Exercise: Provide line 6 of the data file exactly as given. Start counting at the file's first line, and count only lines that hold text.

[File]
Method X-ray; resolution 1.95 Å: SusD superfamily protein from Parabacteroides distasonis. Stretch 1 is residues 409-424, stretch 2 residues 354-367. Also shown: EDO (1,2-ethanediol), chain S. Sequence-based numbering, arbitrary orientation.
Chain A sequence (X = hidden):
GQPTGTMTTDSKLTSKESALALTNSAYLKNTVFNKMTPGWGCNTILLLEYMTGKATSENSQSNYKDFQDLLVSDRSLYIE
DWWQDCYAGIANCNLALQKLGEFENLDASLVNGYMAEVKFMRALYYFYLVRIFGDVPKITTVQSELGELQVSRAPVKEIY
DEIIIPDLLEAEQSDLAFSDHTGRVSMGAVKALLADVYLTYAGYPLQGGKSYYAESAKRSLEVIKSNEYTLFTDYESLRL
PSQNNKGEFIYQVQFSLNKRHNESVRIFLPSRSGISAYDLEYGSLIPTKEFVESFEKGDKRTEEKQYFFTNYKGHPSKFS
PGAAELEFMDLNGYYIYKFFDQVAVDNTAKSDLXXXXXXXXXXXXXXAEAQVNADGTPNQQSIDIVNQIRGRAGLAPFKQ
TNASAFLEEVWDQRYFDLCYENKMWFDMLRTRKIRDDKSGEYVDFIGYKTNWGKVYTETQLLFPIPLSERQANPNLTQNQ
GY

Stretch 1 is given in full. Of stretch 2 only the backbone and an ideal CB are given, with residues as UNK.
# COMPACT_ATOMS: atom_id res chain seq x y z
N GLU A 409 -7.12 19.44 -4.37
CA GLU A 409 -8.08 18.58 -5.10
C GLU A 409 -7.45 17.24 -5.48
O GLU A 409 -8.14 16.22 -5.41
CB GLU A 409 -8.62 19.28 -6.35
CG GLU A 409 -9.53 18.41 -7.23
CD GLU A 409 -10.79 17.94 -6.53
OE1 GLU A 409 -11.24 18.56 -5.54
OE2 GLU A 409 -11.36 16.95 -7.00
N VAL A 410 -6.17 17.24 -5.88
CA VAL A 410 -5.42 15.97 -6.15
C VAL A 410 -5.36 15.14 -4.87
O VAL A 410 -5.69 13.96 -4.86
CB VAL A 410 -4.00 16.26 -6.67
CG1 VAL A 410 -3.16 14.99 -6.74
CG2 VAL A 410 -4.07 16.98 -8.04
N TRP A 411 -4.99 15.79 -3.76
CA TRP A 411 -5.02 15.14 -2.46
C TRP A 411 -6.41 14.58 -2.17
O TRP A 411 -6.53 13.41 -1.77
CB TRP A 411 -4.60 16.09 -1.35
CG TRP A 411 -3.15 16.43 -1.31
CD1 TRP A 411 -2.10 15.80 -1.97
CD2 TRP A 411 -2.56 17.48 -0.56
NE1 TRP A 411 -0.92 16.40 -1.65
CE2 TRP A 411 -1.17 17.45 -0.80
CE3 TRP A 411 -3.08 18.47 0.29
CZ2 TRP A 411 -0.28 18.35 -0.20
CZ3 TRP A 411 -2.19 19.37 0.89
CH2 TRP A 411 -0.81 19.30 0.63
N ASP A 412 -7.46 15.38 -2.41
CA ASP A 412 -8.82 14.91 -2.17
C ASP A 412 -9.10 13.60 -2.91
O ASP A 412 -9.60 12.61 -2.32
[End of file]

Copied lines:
PSQNNKGEFIYQVQFSLNKRHNESVRIFLPSRSGISAYDLEYGSLIPTKEFVESFEKGDKRTEEKQYFFTNYKGHPSKFS